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'If I Had A Gun, I Would Have Shot You Down': Afghanistan Woman Stands Up Against Taliban

Amid the deteriorating security in war-torn Afghanistan, a woman from the Islamic country said that if she had a gun, she would have 'shot' the Taliban

Image: AP

Amid the deteriorating security in war-torn Afghanistan, a woman from the Islamic country on Friday said that if she had a gun, she would have 'shot' the Taliban down. This comes a few days after Afghanistan women were seen protesting against Taliban's take over. Earlier, the Taliban after capturing Kabul had also covered the posters of women with black paint. 

Women stage protest against Taliban

Several women gathered in Kabul's Wazir Akbar Khan area demanding equal rights and participation in government, politics and economy. The women did not name the Taliban directly but they continued to fight back in Afghanistan where the Taliban are grappling with control of nearly the entire country. The women asked the power holders to not forget their rights in wake of the Taliban's regime. The Taliban had taken control of Afghanistan in 1996- 2001, enforcing harsh conditions and rules following their strict interpretation of Islamic law. Under their rule, women had to cover themselves and only leave the house in the company of a male relative. The Taliban also banned girls from attending school and women from working outside the home. They were also banned from voting.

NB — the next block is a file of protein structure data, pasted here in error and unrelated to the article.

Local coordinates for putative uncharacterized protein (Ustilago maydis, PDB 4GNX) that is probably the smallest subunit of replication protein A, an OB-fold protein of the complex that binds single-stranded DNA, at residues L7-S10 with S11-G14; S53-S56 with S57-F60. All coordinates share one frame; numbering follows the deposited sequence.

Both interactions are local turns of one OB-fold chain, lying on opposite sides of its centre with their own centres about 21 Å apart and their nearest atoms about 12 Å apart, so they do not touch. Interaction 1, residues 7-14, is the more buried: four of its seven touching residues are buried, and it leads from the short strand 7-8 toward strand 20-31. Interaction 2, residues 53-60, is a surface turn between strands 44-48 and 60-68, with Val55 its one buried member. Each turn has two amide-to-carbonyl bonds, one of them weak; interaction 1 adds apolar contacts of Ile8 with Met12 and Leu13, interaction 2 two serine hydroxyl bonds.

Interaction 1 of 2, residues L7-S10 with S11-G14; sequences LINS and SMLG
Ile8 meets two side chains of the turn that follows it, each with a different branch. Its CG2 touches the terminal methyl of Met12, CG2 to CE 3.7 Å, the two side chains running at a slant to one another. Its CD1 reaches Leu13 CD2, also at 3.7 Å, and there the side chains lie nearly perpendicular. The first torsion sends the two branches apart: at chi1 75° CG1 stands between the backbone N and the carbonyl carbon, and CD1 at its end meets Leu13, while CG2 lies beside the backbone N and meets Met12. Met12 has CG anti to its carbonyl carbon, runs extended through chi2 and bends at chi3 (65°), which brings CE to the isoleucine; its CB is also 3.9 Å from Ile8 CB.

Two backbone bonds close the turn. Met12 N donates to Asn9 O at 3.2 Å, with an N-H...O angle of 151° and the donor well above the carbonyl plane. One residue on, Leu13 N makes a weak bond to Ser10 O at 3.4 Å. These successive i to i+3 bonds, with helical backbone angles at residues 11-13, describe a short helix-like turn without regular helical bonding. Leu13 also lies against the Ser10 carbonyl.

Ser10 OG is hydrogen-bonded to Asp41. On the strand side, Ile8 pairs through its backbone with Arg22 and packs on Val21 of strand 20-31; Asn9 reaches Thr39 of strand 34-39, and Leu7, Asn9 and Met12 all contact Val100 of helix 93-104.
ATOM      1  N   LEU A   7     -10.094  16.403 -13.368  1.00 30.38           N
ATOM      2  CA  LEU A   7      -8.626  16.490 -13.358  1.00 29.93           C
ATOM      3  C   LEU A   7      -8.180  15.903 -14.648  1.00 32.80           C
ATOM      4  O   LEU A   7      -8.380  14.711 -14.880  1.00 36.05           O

Earlier Zarifa Ghafari, one of Afghanistan's first female mayors made a piercing remark on Sunday as she said that she has no option but to wait for the Taliban to come and kill her. While talking to the British outlet iNews, she said, “I'm sitting here waiting for them to come. There is no one to help me or my family. I'm just sitting with them and my husband. And they will come for people like me and kill me. I can't leave my family. And anyway, where would I go?"

Taliban's repression of women resumes

As the Taliban had started to re-capture Afghanistan, the insurgents already started resuming regressive practices against women. According to a report by the Associated Press, after the Taliban's takeover, the women are not being allowed to go out to the markets without a male escort, reveal their ankles, or step out of their homes to work. For those who saw Taliban rule before 2001, these diktats serve as a stark reminder of the time when women were not allowed to study and work. The Taliban in the past has also carried out public executions, chopped off the hands of thieves and stoned women accused of adultery.

Taliban take over Afghanistan

As US troops retreated after 20 years from war-ravaged Afghanistan, the Taliban launched an offensive taking over cities like Kandahar, Herat, and Lashkar Gah, gradually encircling the government in Kabul. Kandahar and Herat fell on Thursday, forcing government officials and their entourage to flee to the airport to escape the city by air, Mazar-e-Sharif fell on Friday, August 14 while Jalalabad and Lashkar Gah on Saturday, August 15, thereby strengthening the Taliban's stronghold.

The long-standing war in Afghanistan reached a watershed moment on Sunday when the Taliban insurgents closed in on Afghanistan's capital Kabul, entered the city and took over the presidential palace, forcing President Ashraf Ghani to join fellow citizens and foreigners in leaving the country.

Image: AP

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